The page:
The top strategist for the Republican National Committee said Tuesday that whatever divide exists between the Republican Party and its likely presidential nominee, Donald Trump, comes down to the way he talks.
Because when it comes to Trump’s positions on the issues, Sean Spicer – the party’s chief strategist and communications director – said there is little daylight between the GOP and its standard bearer.
“Most of the issues with Trump, frankly, come down to personality. They don’t like his tone, they don’t like his words,” Spicer said at a forum hosted by the American Petroleum Institute. “For the most part, you’re not seeing major splits in our party regarding policy.”
Spicer pointed to divergence within the Democratic Party, which is recovering from a protracted fight between Hillary Clinton, a favorite of the party’s established leaders, and Sen. Bernie Sanders (I-Vt.), who led an insurgent challenge.
“There are massive policy differences that they are going to have to grapple with in Philadelphia,” Spicer said, citing the Democratic candidates’ separation on foreign policy issues as an example. Some other differences were most recently aired during platform hearings for the Democratic National Committee on health care and energy and the environment.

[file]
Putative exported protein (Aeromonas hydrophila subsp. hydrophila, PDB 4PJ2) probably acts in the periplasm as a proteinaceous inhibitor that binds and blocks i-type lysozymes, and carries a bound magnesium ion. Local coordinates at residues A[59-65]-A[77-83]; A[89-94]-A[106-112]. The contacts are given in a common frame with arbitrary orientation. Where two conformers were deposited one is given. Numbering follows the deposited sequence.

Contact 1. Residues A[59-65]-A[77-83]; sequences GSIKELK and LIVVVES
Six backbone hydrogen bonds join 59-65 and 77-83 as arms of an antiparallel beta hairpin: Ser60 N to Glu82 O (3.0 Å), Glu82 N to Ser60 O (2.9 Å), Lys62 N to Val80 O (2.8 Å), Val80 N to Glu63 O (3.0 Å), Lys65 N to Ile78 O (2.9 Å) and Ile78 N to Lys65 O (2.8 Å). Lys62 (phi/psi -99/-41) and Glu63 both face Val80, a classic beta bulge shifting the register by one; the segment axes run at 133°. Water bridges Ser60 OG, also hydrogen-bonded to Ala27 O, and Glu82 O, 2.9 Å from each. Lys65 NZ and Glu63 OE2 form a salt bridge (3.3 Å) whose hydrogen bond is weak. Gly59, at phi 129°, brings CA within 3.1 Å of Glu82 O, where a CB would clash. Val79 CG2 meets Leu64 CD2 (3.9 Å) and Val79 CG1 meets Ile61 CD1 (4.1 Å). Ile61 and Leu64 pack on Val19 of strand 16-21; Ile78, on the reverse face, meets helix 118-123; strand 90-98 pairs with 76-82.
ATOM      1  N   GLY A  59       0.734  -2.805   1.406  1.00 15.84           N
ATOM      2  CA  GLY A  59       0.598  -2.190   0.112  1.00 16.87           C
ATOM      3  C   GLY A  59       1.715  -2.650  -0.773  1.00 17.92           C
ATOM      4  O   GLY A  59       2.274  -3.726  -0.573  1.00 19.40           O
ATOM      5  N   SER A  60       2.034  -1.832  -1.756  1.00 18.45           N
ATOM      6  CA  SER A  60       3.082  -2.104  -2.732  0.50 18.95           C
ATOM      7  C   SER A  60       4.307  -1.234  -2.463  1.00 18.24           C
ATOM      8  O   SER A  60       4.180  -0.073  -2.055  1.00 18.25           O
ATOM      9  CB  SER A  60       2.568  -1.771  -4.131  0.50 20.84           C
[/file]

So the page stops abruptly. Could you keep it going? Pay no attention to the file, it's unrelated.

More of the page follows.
By contrast, when he was asked about Trump’s support of building a wall along Mexico’s border with the United States – a policy position that has made some Republicans uncomfortable and that Clinton has harped on – Spicer retorted that Democrats have supported walls, too, in their votes for immigration reform packages, attempting to diminish a key line of Clinton’s attack that she wants to build bridges, “not walls.”
“Every bill that’s been put forward that Hillary Clinton had voted for, there has been some kind of wall or fence in legislation,” he said. “If we actually get into the policy piece of this, she’s voted for this.”
Despite Spicer’s projected optimism about his own party, other Republican leaders have said the party is more split than he is willing to let on. Republicans have raised concerns about non-starters such as Trump’s support of a temporary ban on all Muslim immigration and his anti-trade rhetoric, for example.
Trump has also been mum on the House Republican Conference’s legislative package they have dubbed the “Better Way,” and a number of Republicans have said they do not know whether he stands with them when it comes to its particulars.
Wisconsin Republican Paul Ryan, the House speaker, has said Trump needs to do more to unify the Republican Party. And while he supports Trump, Ryan has said he wants Republican lawmakers and delegates to act on their own “conscience” in whether they want to support him.
For Spicer, questions about the “conscience” of Republicans, again, have to do with Trump’s tone.
“They’re not ‘voting their conscience’ because he’s saying, ‘Guys, we fundamentally disagree with where he comes down on how to engage in the Middle East,’” he said. “The concerns that you see from our members largely have to do with tone and rhetoric. They’re not issues.”